Palalane, J.; Larson, M.; Hanson, H., and Juízo, D., 2016. Coastal erosion in Mozambique: Governing processes and remedial measures.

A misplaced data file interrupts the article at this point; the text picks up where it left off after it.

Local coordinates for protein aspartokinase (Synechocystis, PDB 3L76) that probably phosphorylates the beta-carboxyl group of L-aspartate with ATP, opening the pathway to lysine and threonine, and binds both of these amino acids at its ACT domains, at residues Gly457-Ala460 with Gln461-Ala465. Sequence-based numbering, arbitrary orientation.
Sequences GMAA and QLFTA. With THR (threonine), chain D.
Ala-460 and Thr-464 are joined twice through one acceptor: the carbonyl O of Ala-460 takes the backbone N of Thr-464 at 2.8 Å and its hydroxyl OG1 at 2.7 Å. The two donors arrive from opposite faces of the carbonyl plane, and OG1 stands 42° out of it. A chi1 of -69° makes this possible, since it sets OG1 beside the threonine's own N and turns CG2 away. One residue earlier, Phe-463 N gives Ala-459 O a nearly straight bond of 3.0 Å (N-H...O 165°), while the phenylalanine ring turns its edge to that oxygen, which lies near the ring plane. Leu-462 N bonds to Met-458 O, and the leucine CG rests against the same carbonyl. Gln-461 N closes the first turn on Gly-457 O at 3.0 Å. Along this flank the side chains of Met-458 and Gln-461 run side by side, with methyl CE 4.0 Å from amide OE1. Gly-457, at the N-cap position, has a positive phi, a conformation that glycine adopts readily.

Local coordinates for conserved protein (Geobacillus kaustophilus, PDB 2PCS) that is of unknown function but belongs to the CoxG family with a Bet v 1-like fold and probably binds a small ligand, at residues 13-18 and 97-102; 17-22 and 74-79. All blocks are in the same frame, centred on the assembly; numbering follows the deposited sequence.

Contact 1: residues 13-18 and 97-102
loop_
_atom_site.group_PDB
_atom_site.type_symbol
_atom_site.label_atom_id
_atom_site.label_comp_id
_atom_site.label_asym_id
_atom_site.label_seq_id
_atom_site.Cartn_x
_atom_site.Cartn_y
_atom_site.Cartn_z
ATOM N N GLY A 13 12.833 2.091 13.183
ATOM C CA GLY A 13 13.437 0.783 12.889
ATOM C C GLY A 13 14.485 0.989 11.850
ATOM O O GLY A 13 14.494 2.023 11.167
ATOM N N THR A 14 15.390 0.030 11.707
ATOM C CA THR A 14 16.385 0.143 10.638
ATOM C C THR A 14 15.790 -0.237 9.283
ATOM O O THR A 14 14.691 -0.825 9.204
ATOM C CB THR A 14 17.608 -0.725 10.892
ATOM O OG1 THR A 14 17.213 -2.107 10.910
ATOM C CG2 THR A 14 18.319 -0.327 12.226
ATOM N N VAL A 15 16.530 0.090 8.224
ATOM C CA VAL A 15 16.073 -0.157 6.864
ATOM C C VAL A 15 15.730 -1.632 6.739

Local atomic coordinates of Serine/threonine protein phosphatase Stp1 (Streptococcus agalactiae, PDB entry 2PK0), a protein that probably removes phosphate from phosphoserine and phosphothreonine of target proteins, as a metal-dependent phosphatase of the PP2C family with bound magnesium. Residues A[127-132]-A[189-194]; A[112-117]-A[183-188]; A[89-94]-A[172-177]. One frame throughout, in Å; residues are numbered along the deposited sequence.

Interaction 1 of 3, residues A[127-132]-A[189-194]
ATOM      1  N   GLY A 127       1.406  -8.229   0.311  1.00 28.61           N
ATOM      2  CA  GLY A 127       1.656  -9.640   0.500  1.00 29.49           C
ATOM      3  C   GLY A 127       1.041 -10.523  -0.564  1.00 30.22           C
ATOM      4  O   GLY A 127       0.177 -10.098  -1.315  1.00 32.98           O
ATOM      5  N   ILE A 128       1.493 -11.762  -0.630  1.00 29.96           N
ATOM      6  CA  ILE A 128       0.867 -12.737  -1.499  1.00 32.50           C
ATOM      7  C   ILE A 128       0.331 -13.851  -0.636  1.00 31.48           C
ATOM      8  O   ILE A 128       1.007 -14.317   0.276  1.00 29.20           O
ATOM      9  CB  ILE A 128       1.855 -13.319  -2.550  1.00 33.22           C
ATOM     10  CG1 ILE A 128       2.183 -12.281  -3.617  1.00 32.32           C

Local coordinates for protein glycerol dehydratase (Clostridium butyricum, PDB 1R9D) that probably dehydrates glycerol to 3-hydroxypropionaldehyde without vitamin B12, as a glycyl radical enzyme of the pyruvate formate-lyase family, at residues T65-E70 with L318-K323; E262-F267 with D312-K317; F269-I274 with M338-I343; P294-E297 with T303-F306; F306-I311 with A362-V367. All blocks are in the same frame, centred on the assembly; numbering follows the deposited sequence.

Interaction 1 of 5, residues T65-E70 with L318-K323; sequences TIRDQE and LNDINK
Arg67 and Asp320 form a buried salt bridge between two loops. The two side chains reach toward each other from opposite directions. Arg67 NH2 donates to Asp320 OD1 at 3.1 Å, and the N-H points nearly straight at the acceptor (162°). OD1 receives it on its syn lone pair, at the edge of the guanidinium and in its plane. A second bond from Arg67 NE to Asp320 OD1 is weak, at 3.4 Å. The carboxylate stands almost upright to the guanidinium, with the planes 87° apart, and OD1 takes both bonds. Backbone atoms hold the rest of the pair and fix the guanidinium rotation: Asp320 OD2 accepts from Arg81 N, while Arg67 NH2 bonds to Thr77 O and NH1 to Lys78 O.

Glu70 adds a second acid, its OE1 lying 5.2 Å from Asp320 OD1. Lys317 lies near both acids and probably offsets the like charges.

Mozambique's 2800-km-long coastline comes with associated vulnerability to coastal erosion, their processes, and resulting evolution. In fact, coastal erosion has been identified as a dominant phenomenon in the Mozambican coastal system. It is driven by a combination of natural processes and anthropogenic actions. Despite the significant vulnerability and the implications to national economic development, very few technical or scientific studies are available about the country. This paper contributes with insights about the erosion of the vast Mozambican coast by analysing the dominant threats to the coast. The analysis is based upon a detailed review of the situation at five locations on the Mozambican coast already experiencing shoreline recession. The study also analyses the existing legal framework and institutional arrangement for coastal planning and management, as well as critical aspects for effective implementation of coastal protection initiatives. Further, historical and current practices in coastal protection are evaluated. In conclusion, coastal erosion due to natural causes will continue to challenge coastal planners and managers in Mozambique, compounded by a lack of planning or poor planning for coastal developments and resulting anthropogenic impacts. Strong coastal retreat rates exceeding 1 m/y have been observed in some places, as compared to 0.4 m/y due to natural causes. To manage coastal erosion in a more integrated way, there is a need to focus on improving the existing legal instruments and the coordination among all the stakeholders, and to increase the knowledge base. There is also a need to disseminate information among decision makers and coastal planners, specifically, that soft coastlines demand soft protection measures, as hard and semihard structures have been prioritised in coastal protection interventions. In addition, the planning for coastal developments should ensure a better integration of environmental, social, and financial components, and always consider the impact of local solutions at wider temporal and spatial scales.

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